Jason Bond, Schlinger Chair in Insect Systematics, is a global expert on spiders. His research interests include systematics, taxonomy, and evolution of terrestrial arthropods with an emphasis on arachnids and myriapods. "We employ molecular, morphological, and ecological approaches to study questions related to evolutionary diversification at multiple hierarchical levels (populations – higher taxa)," he says. (See recent grant.)
Geoffrey Attardo, a medical entomologist/geneticist, focuses his research on insect disease vectors, insect reproduction, vector/parasite interactions, reproductive physiology, male seminal secretions, symbiosis, lactation, nutrition, lipid metabolism, transcriptional regulation, comparative genomics, transcriptomics, proteomics and metabolomics. His research on tsetse flies was recently featured on KQED's Deep Look (see news story on Deep Look). (See news story on landmark research.)
Rachel Vannette, community ecologist and assistant professor who coordinates the department's seminars, says: "All plants are colonized by microorganisms that influence plant traits and interactions with other species, including insects that consume or pollinate plants. I am interested in the basic and applied aspects of microbial contributions to the interaction between plants and insects. I also use these systems to answer basic ecological questions, such as what mechanisms influence plant biodiversity and trait evolution." (See recent research)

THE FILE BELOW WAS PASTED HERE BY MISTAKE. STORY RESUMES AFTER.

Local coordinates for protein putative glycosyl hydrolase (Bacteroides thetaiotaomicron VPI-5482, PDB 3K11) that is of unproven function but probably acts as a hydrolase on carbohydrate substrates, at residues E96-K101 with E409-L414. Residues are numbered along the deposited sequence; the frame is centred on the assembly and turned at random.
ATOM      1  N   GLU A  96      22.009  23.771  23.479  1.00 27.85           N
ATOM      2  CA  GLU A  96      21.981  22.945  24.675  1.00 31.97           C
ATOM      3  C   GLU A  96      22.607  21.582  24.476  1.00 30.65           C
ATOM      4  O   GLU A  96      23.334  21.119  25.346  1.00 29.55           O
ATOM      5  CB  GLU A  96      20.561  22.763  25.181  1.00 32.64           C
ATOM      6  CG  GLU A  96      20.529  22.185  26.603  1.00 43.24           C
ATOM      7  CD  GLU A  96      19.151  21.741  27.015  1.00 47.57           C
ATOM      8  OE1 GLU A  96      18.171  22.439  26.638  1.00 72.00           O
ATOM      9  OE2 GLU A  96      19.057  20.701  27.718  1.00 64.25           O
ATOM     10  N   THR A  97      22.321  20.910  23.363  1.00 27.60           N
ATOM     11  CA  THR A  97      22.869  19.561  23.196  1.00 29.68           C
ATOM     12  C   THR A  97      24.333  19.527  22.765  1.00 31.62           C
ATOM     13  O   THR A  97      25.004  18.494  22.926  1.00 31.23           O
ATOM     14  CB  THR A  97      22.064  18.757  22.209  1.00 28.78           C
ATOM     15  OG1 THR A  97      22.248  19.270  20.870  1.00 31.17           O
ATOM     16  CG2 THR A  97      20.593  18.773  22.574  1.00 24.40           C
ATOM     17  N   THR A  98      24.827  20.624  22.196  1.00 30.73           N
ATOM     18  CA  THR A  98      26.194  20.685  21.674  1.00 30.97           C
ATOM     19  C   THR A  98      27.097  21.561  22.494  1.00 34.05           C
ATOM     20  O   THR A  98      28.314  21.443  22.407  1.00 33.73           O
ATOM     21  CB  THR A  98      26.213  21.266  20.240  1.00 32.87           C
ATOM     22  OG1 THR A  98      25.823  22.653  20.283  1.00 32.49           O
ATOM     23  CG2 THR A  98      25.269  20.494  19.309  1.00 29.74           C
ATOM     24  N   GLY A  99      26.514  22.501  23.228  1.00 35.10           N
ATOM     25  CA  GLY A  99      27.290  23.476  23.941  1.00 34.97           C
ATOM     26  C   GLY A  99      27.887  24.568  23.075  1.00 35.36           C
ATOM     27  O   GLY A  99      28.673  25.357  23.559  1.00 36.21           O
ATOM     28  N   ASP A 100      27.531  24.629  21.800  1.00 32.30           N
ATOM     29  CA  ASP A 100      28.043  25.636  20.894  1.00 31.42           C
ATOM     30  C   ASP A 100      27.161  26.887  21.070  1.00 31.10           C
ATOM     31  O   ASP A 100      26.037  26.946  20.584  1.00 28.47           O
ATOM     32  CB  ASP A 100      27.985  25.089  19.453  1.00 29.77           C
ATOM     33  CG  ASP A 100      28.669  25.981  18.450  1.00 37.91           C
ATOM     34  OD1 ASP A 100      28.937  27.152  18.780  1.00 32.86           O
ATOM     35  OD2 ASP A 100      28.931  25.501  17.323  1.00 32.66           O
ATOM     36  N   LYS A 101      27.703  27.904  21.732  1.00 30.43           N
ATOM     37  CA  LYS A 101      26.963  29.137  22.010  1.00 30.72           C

Arathi Seshadri and Julia Fine, who recently joined the USDA-ARS lab on Bee Biology Road, UC Davis, aim to improve honey bee survival and beekeeping sustainability in California and nationwide. They collaborate with federal, university, non-governmental and industry partners. (See news story on opening of the facility.)
Seshadri, a pollination biologist with expertise in honey bee behavior and plant reproductive strategies, is working with beekeepers and farmer stakeholders to develop projects aimed at finding solutions to the ongoing pollination challenges. Also trained as an evolutionary biologist, she has applied principles of plant-pollinator mutualism, specifically the impact of phytochemicals in pollen and nectar on honey bee health and colony performance. Her contributions to pollinator conservation include enhancing the sustainability of all pollinators, including native bees on farms and urban areas. She also has expertise in agroecosystem-based approaches and citizen science programs to promote pollinator diversity and abundance.
Fine, an entomologist with expertise in insect toxicology, honey bee physiology, reproduction and development, focuses her research on identifying how stressors impact honey bee behavior, health and fecundity. She uses both established and novel laboratory techniques. Her previous projects involved investigating how agrochemical and viral stressors interact to affect the development and survival of honey bee brood and how nutritional stress affects honey bee queen fecundity. In engaging with beekeepers and growers, Fine is researching how realistic biotic and abiotic stressors affect honey bee reproduction, longevity and pollination services, and she is identifying techniques and strategies to overcome these effects.
The seminar is open to all interested persons. For more information, contact Vannette at email@example.com.